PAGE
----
Prop Store‘s Live Auction at London’s ODEON BFI IMAX on September 26th is a bit of a behemoth, with 600 or so artifacts from the production of some cult films and blockbusters. There’s an exhibition of half the listings on at the moment, plus a paperback catalogue which is a joy to browse if you’re a nerd like me. You can get lost in the book digitally right here. The wearable parts are incredible, with several pieces that wouldn’t look out-of-place out on the street right now. That includes one of several versions of Jack Nicholson’s burgundy cord Margaret Howell jacket from The Shining (as discussed here before), a black Rebel Trooper vest from Star Wars, the Knicks/Mets looking parka for Norwegian crew members filming The Empire Strikes Back‘s Hoth scenes, a good look at the patches on a trenchcoat worn by Data’s stunt double in The Goonies, a Blade Runner crew jacket, the Joker’s purple Tommy Nutter overcoat from Batman and — a personal favourite — Private First Class Ricco Frost’s “PEACE THROUGH SUPERIOR FIREPOWER” t-shirt from Aliens. As a bonus, if you’ve ever wanted to get one up on every Premiership footballer and rapper ever, you can get the original Tony and Elvira portrait from Scarface up on the wall to unveil while your younger sister makes eyes at your best friend. PayPal running low? Just get some Babylon Club napkins instead. The idea of replacing labels on bottles in your home to make Blade Runner‘s vision of 2019 come partly true using a set of decals from the movie is appealing too. Continue reading WHO GOT THE PROPS?
Ahead of Blade Runner 2049‘s October release I’m sure we’re going to be assailed with merch and tie-ins. Once, it was low-key adidas, now-defunct companies on billboards, a Marvel adaptation and ERTL toys. This one won’t be quite as low-key. Merchandise is an unpleasant certainty now, but in the very early 1980s, readers of magazines like Starlog could buy some more considered gear to tie in with a new breed of sci-fi that was largely focused on headwear. The Thinking Cap Company was a key player. Based in California and founded in 1979, its origins remain something of an enigma to me — the name Sy Gottlieb crops up online as an original agent, and I know that the trademark had lapsed by 1987. Continue reading MERCH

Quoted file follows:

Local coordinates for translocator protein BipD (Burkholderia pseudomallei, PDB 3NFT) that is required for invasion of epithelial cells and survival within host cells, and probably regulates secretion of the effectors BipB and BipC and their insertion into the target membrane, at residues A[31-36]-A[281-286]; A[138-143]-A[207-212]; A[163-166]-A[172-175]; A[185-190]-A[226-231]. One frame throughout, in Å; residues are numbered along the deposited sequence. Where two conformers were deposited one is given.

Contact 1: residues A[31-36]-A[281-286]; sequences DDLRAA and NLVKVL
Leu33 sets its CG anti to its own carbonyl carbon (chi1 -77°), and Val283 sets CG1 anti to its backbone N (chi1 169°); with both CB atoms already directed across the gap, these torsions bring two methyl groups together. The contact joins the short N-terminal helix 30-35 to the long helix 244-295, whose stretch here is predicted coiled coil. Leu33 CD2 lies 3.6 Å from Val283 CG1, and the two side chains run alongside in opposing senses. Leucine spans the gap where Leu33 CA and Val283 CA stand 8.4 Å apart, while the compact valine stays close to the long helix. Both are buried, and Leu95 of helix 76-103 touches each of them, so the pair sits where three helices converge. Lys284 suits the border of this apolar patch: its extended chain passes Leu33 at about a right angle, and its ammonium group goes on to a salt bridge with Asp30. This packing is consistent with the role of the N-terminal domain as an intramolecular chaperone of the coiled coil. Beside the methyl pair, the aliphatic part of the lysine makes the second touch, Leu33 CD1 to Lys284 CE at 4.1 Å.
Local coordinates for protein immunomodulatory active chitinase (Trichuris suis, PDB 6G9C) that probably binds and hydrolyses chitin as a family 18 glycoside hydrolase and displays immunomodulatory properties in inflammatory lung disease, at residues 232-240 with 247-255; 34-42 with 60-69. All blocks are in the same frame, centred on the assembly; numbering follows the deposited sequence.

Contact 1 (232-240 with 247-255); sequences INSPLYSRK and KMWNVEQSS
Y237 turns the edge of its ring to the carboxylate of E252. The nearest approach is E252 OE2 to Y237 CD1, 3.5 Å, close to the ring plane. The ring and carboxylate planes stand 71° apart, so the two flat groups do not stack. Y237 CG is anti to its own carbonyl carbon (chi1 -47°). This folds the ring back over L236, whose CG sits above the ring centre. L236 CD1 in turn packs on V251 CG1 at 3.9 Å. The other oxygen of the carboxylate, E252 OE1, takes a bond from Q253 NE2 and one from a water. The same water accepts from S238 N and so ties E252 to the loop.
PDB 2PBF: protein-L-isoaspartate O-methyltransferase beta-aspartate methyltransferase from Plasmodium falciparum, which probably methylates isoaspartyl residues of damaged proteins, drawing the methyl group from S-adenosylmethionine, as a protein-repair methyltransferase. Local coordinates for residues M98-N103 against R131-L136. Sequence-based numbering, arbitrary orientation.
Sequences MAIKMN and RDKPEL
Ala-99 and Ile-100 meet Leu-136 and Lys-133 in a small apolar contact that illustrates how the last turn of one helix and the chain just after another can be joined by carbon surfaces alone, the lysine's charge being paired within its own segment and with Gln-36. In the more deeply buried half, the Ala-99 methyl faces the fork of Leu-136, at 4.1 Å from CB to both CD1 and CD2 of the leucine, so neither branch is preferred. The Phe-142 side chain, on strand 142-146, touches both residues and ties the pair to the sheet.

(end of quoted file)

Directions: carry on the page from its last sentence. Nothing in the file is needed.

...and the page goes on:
Flicking through an old issue of The Face the other day, I spotted Harry Jumonji modelling some Subware, reminding me that he has a habit of appearing in some relatively unlikely places. That had me Googling the recently screened documentary and I hadn’t realised that “OG” the Story of Harry Jumonji and the Birth of NYC Street Skating was online to rent or buy right now. The trailer has been drifting around for three years and the documentary includes footage shot seven years ago, resulting in something that gives a deeper overview of Jumonji’s life, up to his recent Go Fund Me aided return to Brazil courtesy of director Erica Hill. The letters O.G. are thrown about with little justification, but with Jumonji, we’re dealing with a true originator — Brazil’s best surfer turned skater who was forcefully sent to NYC by his dad where he helps father the city’s scene, with Jimmy Gestapo of Murphy’s Law putting him onto the Brooklyn Banks. It’s clear that Harry was a pioneer alongside fellow legend Andy Kessler (R.I.P.), and the film offers a sensitive portrayal of both its subject’s life as well as telling some of Kessler’s story.
Every drug addict has their “coulda been a contender” spiel, but in this case, it’s true — the local celebrity and cult hero could have been a superstar like friend Christian Hosoi who ended up with his fair share of demons, but, as the blunt talk of those relapses and incarceration testifies, Jumonji hasn’t come out the other side like Hosoi quite yet. The no-bullshit talk from associates like Tony Converse, shocking scene of heroin snorting, and situation with his child — echoing a distant relationship with his own dad — don’t give the Harry Jumonji story any easy Hollywood narratives, but his charisma and curious optimism in some doomed surroundings make him a likeable subject. This hustler since childhood lives that shambolic junkie life, but, just as those NYC skaters had to make do with the terrain they were given, he still has a lot of style both on the board and off it (that distinctive handstyle is explained too with some talk of his jail calligraphy classes). It’s both a cautionary tale and it’s a celebration of a character who embodies the worldview every streetwear brand wants to sell. Most of us aren’t built for it, so we’re better off with just the t-shirt. Hopefully between that overseas excursion, this film and the recent Know-Wave and Supreme supported ”OG” book, Harry Jumonji is on the road to greater recognition and some positive steps that, in an ideal world’ will give us the slightly happier follow-up one day. Go rent it.